Academia today desperately needs a major change of direction, without which it will continue moving in the path of increased politicization, excessive costs, and lowered quality. The dominance by well-qualified former college presidents is a problem in the literature of university governance; it seems like all the other books on the same topic propose much the same continuation of the current situation. Like Scott, these writers are steeped in the norms of post-World War II higher education and cannot see beyond a certain established horizon.
But there are indeed big worries beyond that horizon. Academia today desperately needs a major change of direction, without which it will continue moving in the path of increased politicization, excessive costs, and lowered quality. Scott’s book, and others of the same genre, do not empower university boards for change, but constrain them within prescribed limits so that administrators and faculty can maintain the world they have built.
George Leef, Director of Editorial Content
I am currently reading Cracks in the Ivory Tower by Jason Brennan and Phil Magness. The book’s subtitle is “The Moral Mess of Higher Education,” a subject that has been very little explored by scholars. Most people assume that the professors and administrators who inhabit the world of higher education are driven by deep concerns for the quality of the learning experience for students. That’s a mistaken assumption, the authors argue. What they show is that the decisions made by professors and administrators are mostly driven by self-interest rather than ethical concerns.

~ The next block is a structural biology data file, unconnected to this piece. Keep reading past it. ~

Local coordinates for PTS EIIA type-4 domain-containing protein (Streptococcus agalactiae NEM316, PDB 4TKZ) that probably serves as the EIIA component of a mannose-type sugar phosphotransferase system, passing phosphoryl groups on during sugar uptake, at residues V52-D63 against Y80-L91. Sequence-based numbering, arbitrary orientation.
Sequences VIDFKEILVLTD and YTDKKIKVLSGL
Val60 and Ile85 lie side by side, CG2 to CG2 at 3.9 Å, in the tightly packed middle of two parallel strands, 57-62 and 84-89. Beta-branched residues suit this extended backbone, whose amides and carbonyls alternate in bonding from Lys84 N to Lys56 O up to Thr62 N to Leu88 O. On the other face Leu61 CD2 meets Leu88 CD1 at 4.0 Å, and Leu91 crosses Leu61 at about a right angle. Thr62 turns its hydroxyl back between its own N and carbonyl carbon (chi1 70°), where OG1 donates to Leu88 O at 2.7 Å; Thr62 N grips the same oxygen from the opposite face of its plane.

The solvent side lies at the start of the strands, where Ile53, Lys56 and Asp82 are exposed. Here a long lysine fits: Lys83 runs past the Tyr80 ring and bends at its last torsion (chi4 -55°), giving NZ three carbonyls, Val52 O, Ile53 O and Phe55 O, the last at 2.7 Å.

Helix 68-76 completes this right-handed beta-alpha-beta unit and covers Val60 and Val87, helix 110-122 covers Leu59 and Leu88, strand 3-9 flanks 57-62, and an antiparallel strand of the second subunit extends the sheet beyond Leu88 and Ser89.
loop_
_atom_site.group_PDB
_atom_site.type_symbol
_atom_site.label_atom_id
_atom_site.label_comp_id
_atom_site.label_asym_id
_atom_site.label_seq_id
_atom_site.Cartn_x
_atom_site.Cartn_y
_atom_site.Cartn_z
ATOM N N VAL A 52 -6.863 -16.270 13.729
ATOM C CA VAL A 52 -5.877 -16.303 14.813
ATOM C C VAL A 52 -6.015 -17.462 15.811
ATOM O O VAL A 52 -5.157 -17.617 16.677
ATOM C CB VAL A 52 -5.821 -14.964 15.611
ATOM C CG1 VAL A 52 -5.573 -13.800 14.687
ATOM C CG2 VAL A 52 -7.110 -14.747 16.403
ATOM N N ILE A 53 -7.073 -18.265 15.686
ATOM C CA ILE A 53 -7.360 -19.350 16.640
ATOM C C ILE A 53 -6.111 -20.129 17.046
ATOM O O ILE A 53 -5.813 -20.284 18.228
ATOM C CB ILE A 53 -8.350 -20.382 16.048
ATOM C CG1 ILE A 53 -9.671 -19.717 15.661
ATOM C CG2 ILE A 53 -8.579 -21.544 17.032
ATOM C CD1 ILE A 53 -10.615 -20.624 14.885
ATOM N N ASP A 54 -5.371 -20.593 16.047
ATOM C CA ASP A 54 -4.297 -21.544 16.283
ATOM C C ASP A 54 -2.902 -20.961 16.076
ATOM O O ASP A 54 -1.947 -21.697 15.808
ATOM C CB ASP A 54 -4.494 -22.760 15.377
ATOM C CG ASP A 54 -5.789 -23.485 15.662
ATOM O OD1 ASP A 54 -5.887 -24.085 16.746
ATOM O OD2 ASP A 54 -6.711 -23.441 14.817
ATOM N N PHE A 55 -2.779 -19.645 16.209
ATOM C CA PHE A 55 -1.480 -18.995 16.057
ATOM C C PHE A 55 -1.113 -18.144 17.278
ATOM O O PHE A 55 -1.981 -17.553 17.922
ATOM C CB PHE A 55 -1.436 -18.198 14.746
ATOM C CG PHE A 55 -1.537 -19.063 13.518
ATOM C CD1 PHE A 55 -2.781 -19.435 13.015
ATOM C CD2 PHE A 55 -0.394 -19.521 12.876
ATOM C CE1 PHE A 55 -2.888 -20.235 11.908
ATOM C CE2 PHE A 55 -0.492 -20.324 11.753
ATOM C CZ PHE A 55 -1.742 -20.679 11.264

The dust jacket on the book rebukes the people who run our higher education system: “At every level, academics disguise their pursuit of self-interest with highfalutin moral language.” That statement rings true. While professor posture as though their only concern is the purity of the academic world, they usually if not always make decisions that put the most resources in their departments. Administrators do likewise. The result is higher spending than is necessary in pursuit of prestige—which must be paid for by others, of course.